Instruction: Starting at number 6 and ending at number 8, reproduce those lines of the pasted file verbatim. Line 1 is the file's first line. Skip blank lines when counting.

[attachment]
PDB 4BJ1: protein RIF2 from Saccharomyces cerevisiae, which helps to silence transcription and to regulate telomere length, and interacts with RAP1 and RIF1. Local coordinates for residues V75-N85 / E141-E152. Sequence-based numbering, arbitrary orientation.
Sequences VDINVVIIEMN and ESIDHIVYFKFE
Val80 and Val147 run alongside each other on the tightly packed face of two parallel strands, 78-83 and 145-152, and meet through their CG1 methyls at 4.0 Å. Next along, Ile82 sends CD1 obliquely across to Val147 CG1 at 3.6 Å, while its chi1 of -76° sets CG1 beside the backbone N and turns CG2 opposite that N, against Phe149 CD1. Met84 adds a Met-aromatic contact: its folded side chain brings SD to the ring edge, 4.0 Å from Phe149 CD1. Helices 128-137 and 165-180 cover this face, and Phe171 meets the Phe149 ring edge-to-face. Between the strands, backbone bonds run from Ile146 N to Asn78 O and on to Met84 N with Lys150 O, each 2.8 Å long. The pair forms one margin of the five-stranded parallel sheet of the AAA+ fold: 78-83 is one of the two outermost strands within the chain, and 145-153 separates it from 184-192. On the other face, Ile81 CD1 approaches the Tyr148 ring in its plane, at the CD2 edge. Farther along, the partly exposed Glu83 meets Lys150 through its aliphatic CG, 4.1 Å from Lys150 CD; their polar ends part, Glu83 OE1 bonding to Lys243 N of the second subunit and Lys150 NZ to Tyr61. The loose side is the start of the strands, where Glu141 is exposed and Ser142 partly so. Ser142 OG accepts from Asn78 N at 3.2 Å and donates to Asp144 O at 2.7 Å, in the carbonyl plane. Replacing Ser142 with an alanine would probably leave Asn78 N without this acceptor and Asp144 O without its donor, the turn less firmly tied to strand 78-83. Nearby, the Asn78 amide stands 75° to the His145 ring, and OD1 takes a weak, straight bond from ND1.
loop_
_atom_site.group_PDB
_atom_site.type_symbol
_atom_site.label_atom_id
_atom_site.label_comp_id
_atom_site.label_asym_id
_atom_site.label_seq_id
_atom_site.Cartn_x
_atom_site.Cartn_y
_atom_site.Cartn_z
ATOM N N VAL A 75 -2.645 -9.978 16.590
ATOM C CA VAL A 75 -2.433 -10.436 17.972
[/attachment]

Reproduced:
_atom_site.type_symbol
_atom_site.label_atom_id
_atom_site.label_comp_id